Nobody at Faisal Bank in Geneva, the other firm cited by Le Temps, could immediately comment when called by Bloomberg News.
SEC Backs Lehman Brokerage in $3 Billion Barclays Dispute
The U.S. Securities and Exchange Commission sided with the Lehman Brothers Holdings Inc. brokerage in a $3 billion dispute over assets with Barclays Plc, saying a judge ruled correctly that the U.K. bank’s claim to securities in customer reserve accounts was conditional.
If the SEC prevails, Barclays may lose its claim to as much as $1.3 billion reserved for customers, according to an SEC court filing Dec. 22.
Michael O’Looney, a Barclays spokesman, declined to comment on the SEC filing.
Barclays and Lehman Brothers Inc. both appealed U.S. Bankruptcy Judge James Peck’s ruling that told Barclays to return $2 billion in margin assets to the bankrupt brokerage, and said it had “only a conditional right” to $769 million in the customer reserve account. Brokerage trustee James Giddens is fighting Peck’s order to give the bank at least $1.1 billion, and possibly the $769 million, if it leaves enough in the reserve account to satisfy remaining customer claims.
Both sides were expected to file court papers Dec. 23 in their appeals.
The district court case is Giddens v. Barclays Capital Inc., 11-cv-06052, U.S. District Court, Southern District of New York (Manhattan).
MF Trustee Disputes $700 Million With U.K. Affiliate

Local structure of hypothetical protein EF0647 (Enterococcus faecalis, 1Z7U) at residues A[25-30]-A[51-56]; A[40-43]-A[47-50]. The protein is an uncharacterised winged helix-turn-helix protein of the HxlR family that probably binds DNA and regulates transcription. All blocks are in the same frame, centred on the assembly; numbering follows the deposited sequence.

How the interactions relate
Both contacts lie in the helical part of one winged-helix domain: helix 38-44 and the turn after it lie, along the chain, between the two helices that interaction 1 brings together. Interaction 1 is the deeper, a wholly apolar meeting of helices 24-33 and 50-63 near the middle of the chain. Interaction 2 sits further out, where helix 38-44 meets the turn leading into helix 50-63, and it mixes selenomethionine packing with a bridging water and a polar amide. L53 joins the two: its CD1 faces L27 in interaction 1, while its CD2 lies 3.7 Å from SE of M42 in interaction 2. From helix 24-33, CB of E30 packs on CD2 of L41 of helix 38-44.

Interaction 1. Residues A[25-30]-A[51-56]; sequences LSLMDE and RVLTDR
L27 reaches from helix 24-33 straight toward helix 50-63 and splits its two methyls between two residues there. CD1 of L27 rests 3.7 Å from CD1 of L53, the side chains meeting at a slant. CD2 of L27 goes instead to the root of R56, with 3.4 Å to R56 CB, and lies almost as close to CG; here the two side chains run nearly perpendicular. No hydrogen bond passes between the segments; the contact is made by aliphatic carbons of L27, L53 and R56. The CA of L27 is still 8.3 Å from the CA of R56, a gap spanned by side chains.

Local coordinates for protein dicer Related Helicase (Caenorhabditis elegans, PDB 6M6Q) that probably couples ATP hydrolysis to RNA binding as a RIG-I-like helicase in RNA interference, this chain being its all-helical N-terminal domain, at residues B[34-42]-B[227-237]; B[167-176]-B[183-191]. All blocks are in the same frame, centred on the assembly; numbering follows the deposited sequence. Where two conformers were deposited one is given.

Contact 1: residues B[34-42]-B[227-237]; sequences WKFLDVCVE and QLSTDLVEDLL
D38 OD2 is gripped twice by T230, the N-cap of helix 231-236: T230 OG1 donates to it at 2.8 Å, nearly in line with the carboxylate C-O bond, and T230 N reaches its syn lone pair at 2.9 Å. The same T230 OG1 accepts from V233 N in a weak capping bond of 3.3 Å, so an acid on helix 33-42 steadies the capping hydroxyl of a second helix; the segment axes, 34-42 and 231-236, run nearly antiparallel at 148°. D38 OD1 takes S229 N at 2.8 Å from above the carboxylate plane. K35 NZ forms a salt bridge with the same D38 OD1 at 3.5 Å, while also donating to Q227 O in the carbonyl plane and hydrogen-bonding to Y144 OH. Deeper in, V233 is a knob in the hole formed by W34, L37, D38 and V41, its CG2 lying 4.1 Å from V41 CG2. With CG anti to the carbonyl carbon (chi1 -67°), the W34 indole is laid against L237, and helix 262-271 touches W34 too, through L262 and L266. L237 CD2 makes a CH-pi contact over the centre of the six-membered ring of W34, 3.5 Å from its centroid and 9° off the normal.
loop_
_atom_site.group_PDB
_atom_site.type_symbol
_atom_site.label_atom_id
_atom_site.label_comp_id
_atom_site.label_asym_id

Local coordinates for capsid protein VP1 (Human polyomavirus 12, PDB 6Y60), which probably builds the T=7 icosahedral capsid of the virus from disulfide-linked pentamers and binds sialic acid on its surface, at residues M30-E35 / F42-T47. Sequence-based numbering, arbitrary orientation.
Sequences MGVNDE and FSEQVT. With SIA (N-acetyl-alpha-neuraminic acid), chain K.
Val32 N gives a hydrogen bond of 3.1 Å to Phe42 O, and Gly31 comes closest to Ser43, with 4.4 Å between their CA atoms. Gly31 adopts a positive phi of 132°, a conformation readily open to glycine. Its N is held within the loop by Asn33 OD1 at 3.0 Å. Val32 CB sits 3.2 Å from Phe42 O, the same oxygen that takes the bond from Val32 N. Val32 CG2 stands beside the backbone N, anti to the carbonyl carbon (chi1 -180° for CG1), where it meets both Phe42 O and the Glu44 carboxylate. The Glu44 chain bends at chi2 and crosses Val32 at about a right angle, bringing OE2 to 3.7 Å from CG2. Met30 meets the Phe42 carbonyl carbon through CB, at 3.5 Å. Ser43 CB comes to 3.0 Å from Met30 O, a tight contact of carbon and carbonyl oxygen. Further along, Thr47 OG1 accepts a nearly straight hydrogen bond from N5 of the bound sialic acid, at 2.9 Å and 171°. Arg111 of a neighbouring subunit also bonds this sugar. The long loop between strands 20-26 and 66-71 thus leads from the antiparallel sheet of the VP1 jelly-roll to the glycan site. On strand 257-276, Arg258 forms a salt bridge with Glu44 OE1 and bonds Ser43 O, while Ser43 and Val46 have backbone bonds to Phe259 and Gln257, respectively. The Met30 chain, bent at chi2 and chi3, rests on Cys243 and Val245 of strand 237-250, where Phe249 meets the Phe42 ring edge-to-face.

The trustee for the MF Global Inc. brokerage said he’s disputing as much as $700 million in customer assets with the administrators of a U.K. affiliate.
Trustee James Giddens, who has said he’s trying to retrieve U.S. commodity customers’ assets from foreign affiliates, told the administrators the funds were held for customers’ foreign trades and should be returned, he said in a statement Dec. 3. The administrators said the assets didn’t fit the classification of segregated funds under U.K. law, he said.
Monica Fiumara, a spokeswoman for KPMG LLP, administrators of MF Global’s U.K. unit, couldn’t be reached for comment.
Giddens’s third transfer of assets to customers of $2.1 billion is underway, he has said. Two previous payouts to commodity customers totaled about $2 billion. The transfers would still leave customers short of about 28 percent of their assets, he has said.
The assets he’s fighting for in the U.K. aren’t part of an estimated shortfall in customer property of at least $1.2 billion, Giddens said in the statement.
The parent company filed for bankruptcy protection on Oct. 31.
The brokerage case is Securities Investor Protection Corp. v. MF Global Inc., 11-02790, U.S. District Court, Southern District of New York (Manhattan). The parent’s bankruptcy case is MF Global Holdings Ltd., 11-bk-15059, U.S. Bankruptcy Court, Southern District of New York (Manhattan).
--With assistance from Dakin Campbell, Linda Sandler, Martin Z. Braun and Devin Banerjee in New York; Boris Groendahl in Vienna; Carolyn Bandel in Zurich; Eric Engleman and Chris Strohm in Washington. Editor: Mary Romano.